New York City’s shelter system for homeless families has become so livable that hundreds, if not thousands, of families who could stay elsewhere are flocking to shelters so they can move to the top of the list for permanent subsidized housing, city officials say.
Dorian and Renita Steeley and their three children, for example, were crowded into a two-bedroom apartment with relatives. But they wanted their own place. So they went to the city and said they were homeless. They now have a functional two-bedroom apartment in a Bronx shelter, at a cost to the city of $2,730 a month.
Mr. Steeley is certified to work with the mentally ill, and Mrs. Steeley has been employed as a dental assistant. But they are now receiving public assistance, and neither plans to work until they get a permanent place to live.
“I consider this a little vacation,” she said recently.
-from “Families Seek Out Shelters as Route to Better Homes” by Celia W.Dugger, New York Times front page, 9/4/91
My story is like many others. I have three children. My husband and I were employed in another state when my mother-in-law became too old to take care of herself. We left our jobs, school and home to take care of our own, and soon found ourselves homeless and unemployed in New York. Like most of the homeless families in the city shelter system, my family went to the Emergency Assistance Unit for housing after “doubling-up”; we tried to share a two-bedroom apartment with my sister-in-law and her children. No, we never slept in a cardboard box, but I doubt your reporter or any of your readers would find “doubling-up” any more livable than we did.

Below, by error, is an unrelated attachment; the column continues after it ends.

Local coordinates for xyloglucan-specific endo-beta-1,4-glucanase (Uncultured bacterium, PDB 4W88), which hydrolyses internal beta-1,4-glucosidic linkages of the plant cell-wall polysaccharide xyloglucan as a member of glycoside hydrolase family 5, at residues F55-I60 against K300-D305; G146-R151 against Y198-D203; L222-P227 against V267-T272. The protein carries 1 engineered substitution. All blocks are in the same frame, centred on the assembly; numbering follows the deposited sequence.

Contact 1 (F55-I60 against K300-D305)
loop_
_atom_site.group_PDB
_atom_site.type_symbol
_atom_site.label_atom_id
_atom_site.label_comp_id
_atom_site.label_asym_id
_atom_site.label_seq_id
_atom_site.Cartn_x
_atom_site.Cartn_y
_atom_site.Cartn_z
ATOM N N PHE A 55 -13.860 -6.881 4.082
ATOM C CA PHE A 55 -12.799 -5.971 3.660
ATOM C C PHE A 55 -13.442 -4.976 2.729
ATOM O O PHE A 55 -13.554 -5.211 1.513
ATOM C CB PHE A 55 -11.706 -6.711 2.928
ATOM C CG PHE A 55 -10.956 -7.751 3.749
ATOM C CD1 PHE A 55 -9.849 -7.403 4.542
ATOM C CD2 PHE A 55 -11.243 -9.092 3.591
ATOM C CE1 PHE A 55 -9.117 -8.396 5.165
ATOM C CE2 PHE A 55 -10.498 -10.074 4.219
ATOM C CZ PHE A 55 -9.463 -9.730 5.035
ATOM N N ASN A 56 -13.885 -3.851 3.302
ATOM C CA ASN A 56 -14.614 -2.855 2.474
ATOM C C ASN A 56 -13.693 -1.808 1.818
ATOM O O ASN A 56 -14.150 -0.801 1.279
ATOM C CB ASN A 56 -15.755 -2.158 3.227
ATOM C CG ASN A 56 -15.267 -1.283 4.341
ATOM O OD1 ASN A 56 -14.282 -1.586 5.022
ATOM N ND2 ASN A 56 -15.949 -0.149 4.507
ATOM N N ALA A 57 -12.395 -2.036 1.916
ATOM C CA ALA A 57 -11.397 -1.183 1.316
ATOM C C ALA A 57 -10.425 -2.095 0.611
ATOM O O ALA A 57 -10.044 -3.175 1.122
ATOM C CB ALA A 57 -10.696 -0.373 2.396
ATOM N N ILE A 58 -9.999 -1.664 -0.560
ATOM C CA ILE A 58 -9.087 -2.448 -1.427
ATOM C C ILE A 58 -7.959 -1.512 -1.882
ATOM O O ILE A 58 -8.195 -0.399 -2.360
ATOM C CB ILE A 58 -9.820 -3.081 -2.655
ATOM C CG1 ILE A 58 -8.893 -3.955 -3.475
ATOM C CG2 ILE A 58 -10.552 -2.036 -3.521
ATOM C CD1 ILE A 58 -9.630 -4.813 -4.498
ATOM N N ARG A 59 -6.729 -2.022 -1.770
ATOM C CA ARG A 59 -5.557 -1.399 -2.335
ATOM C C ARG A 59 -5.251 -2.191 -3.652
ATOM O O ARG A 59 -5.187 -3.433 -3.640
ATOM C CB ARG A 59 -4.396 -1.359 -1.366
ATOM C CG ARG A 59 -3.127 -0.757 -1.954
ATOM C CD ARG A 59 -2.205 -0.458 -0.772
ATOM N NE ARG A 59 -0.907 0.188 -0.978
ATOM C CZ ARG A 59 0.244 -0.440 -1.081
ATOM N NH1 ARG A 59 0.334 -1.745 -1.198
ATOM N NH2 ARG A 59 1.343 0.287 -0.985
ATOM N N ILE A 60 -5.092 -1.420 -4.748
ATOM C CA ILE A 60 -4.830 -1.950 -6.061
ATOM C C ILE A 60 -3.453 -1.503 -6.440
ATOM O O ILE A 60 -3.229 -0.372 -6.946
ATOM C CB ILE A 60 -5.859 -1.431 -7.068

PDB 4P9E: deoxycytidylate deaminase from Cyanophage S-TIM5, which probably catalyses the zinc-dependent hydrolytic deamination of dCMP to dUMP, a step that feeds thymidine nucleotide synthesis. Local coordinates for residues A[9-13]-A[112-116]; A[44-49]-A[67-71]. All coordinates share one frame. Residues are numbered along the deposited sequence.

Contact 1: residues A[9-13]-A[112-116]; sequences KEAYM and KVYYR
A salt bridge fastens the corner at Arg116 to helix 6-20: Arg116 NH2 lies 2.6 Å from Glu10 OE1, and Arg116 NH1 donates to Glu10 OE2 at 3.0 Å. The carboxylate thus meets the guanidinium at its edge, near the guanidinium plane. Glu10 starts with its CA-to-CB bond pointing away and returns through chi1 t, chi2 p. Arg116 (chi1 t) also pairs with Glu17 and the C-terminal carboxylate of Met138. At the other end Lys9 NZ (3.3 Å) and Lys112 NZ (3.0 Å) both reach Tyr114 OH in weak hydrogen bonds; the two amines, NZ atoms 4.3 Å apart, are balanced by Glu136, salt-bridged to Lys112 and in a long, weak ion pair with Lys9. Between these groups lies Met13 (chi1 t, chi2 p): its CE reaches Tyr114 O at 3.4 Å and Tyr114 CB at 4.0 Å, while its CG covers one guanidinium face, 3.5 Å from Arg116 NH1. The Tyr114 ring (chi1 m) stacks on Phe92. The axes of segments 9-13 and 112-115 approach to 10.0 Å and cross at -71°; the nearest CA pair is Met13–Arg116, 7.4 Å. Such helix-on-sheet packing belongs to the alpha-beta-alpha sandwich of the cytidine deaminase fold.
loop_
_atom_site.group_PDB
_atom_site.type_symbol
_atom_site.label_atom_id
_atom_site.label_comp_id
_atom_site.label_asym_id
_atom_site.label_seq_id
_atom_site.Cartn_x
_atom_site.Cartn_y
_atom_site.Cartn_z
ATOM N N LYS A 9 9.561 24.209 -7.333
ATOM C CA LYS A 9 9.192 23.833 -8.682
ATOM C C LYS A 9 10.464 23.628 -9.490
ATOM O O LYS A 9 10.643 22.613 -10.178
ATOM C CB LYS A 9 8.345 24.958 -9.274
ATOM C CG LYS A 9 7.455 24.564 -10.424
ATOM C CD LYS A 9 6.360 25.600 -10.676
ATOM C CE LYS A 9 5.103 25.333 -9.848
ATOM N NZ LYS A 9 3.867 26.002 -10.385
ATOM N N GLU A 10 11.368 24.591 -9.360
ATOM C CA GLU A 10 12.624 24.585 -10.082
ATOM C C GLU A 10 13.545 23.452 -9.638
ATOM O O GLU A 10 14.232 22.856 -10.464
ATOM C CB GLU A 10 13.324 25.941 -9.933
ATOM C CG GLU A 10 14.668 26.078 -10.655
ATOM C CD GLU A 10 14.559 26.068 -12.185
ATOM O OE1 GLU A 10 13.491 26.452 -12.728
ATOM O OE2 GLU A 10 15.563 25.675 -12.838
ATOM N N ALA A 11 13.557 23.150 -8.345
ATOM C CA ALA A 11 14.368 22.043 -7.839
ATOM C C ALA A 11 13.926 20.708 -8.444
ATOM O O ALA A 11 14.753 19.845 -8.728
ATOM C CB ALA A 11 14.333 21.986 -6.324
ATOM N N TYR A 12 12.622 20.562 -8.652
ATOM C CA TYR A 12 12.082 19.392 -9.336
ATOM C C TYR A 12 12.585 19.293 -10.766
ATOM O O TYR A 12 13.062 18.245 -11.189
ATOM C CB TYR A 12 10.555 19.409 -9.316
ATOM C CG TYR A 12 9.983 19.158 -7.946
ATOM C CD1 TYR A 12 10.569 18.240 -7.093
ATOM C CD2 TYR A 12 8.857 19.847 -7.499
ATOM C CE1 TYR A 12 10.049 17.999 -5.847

The shelter that I live in is no “vacation.” Yes, we are grateful to have a roof over our heads, but we would never have subjected ourselves to these conditions if we’d had the choice. We are not allowed such simple things as phones or visitors in our rooms; our rooms and our movements are checked. I wonder if your readers would “flock” to a place which required them to sign a ledger every time they wanted to step out to the store.
I have to wonder why I was chosen for this article. I know that Ms. Dugger spoke to many people, including my neighbor who slept in Penn Station for a week while pregnant with her child. Why didn’t she print that?
I know I told her many more things than were in the article — that my kids are doing very well in school; that I’ve worked hard to contribute to the quality of life here; that I set up a monitor system for the school bus; that I volunteer to distribute a newsletter for the homeless here. Why didn’t she print these things?
I also have to wonder what this story was doing on the front page. Your homeless stories usually run in the second section. Why did you give such prominent placement to a story that, even if it were true, would denigrate a small minority of the homeless population at the expense of the vast majority who are in the shelter system because they had no choice?
I want to set the record straight here and now because Ms. Dugger’s carelessness has cost me my credibility here at the shelter. Suddenly I am the enemy, not because of anything I did or said, but because a young reporter needed to twist my words to support inaccurate and unfair allegations.
I think Ms. Dugger came here to find things she thought to be true. Instead she found me, and she resented it. I am educated. I am drug-free. I am honest and hard-working. I am not crafty, and I am not lazy.
I had no home, and I went to the city asking for shelter. If that’s taking advantage of the system, then what’s the system for?